Congratulations to the winners of the student awards from this year's AGM.
|Year:||Recipient:||Title and Abstract:|
|Title: On The Road Again: Measuring the Effectiveness of Mitigation Structures for Reducing Reptile Road Mortality|
Authors: James Baxter-Gilbert, Dr. David Lesbarreres, and Dr. Jacqueline Litzgus
Abstract: Many reptile populations are negatively impacted by roads, especially because seasonal migratory movements increase individual encounters with traffic. The Highway 69/400 corridor, connecting southern and northern Ontario, runs along the eastern Georgian Bay Coast, one of Canada’s richest areas of reptile biodiversity. A section of new 4-lane highway has been designed to include mitigation structures (e.g., eco-passages, fences) intended to lessen the detrimental effects this major roadway poses to numerous Species-at-Risk (SAR) reptiles. Using a Before-After-Control-Impact-Paired (BACIP) study design, we will quantify reptile road mortality present on the existing, non-mitigated 2-lane highway (in spring and summer 2012) and compare it to mortality on the new, mitigated 4-lane highway (in spring and summer 2013). In both years of the study, a control site without any mitigation measures will also be monitored. If the exclusion structures (e.g., fences) of the new highway are effective, animals should be prevented from accessing the road and we should therefore observe a reduction in road mortality. Radio telemetry, automated PIT tag readers, and wildlife cameras will be used to monitor reptile movements around and under the road via population connectivity structures (e.g., eco-passages). Additionally, a “willingness to utilize” experiment will be conducted, which will assess turtle behaviour in response to the eco-passage. If the population connectivity measures are effective, movements between habitats on either side of road, and use of the eco-passages are expected. Conclusions drawn from our study will allow development of recommendations for future road mitigation structures to reduce road mortality, and counteract the decline of reptile biodiversity.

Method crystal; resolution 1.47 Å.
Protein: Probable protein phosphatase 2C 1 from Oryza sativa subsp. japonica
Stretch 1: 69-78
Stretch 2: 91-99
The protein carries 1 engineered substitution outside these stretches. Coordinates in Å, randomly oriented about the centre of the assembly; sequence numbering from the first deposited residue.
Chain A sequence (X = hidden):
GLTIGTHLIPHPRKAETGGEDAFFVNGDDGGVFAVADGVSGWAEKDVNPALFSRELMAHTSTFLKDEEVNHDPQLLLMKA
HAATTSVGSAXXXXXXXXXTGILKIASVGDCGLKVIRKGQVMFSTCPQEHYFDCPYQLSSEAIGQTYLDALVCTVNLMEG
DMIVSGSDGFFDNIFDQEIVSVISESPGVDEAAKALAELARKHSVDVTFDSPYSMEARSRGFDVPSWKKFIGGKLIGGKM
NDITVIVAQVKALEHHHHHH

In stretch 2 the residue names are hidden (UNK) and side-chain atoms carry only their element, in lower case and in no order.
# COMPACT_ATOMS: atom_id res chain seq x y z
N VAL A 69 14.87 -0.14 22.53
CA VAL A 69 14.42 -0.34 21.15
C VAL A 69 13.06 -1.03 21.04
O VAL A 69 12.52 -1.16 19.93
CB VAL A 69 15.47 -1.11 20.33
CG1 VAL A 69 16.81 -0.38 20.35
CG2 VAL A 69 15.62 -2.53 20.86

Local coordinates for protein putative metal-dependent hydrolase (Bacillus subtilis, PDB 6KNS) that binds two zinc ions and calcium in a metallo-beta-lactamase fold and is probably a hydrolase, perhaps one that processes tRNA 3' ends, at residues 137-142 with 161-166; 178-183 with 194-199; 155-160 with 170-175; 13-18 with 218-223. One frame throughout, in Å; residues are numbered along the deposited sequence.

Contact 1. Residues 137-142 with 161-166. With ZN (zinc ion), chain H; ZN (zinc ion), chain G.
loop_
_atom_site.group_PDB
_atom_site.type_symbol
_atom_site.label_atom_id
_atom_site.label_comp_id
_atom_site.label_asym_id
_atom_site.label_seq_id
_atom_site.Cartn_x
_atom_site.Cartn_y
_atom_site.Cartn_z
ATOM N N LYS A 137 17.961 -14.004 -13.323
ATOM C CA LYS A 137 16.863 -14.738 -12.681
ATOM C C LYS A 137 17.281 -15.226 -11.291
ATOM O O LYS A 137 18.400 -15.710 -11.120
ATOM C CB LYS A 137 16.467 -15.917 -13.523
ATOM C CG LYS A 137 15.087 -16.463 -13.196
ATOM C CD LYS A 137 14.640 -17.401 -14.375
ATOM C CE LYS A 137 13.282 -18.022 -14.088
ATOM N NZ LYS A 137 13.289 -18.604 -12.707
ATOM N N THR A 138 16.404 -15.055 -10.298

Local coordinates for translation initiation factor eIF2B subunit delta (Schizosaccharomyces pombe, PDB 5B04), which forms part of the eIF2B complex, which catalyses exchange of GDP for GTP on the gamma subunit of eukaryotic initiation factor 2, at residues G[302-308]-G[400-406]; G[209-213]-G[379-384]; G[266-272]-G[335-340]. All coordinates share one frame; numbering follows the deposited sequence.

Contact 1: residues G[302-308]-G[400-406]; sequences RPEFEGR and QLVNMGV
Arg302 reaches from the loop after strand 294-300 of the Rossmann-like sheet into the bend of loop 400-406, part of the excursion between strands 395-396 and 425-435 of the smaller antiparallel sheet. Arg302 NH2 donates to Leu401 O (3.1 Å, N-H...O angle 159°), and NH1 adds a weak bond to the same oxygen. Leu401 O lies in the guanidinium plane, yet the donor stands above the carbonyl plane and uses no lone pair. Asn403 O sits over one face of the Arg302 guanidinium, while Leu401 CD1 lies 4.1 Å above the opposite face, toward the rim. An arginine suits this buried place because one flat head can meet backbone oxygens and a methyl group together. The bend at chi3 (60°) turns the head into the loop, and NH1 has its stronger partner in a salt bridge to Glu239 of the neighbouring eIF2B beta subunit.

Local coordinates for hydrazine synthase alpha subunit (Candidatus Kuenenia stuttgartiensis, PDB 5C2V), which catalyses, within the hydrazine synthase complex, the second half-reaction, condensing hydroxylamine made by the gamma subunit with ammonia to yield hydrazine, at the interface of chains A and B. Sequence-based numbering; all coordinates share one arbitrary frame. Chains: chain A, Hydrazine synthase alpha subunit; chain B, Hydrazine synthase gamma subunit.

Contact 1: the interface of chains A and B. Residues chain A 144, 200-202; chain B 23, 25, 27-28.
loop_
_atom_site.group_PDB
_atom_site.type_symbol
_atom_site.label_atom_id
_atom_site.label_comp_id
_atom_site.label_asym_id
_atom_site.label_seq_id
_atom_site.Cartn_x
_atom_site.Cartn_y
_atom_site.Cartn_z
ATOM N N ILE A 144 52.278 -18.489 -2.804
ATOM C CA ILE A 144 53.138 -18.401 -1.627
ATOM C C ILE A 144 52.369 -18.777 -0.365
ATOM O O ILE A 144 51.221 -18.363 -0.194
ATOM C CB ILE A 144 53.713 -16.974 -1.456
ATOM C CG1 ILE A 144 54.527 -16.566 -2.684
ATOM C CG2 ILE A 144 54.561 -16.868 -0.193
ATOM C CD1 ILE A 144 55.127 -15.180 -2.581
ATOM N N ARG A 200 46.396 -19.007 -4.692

|2011||Julia L. Riley|
Pamela Rutherford with Julia
|Title: Should i stay or should i go? The influence of environmental factors on Chrysemys picta hatchling overwintering strategy.|
Authors: Julia L. Riley, Glenn Tattersall, and Jacqueline D. Litzgus
Abstract: In northern temperate areas, Chrysemys picta hatchlings spend their first winter either submerged in water after fall nest emergence, or within their natal nest chamber. The occurrence of these two strategies varies among populations throughout the species' range, and temporally within the same population; however, the natural factors that determine the strategy employed by a given clutch are not well understood. Subzero nest temperatures above -4°C can be survived by hatchlings using freeze-tolerance, but low nest temperatures like those found in the temperate north can only be survived in a supercooled state. If overwintering strategy maximizes winter survival and is cued by environmental factors, then northern hatchlings should remain in nests when the environment promotes supercooling. Clutches that overwinter in-nest should experience lower fall nest temperatures, soil moisture and vegetation cover, higher nest soil organic content, and smaller nest soil particle size than clutches that experience fall nest emergence. We are testing this hypothesis over two field seasons in Algonquin Park, Ontario. In summer 2010, 26 C. picta nests were caged and a data logger was placed in each to record temperature. Soil texture was quantified for each nest. Nest microhabitat variables were recorded at oviposition and monthly during incubation. In the fall of 2010, 12% of the nests emerged. From April to May 2011, spring emergence was monitored and overwinter survival was 41% (N = 18). None of the environmental factors examined to date appear to influence overwintering strategy; however, additional environmental factors, such as percent oxygen, are currently being monitored, and 27 caged nests will be followed over the 2011-12 winter. Knowledge of hatchling C. picta overwintering strategies is predominately based on laboratory studies; our study will contribute to understanding this phenomenon in nature.
|2010||Joël Leduc |
Department of Biology, Laurentian University
|Title: Ecology of Herpetofaunal Populations in Tailings Wetlands in Sudbury, Ontario. |
Authors: Joël C. Leduc*, Kristen J. Kozlowicz, Jacqueline D. Litzgus et David Lesbarrés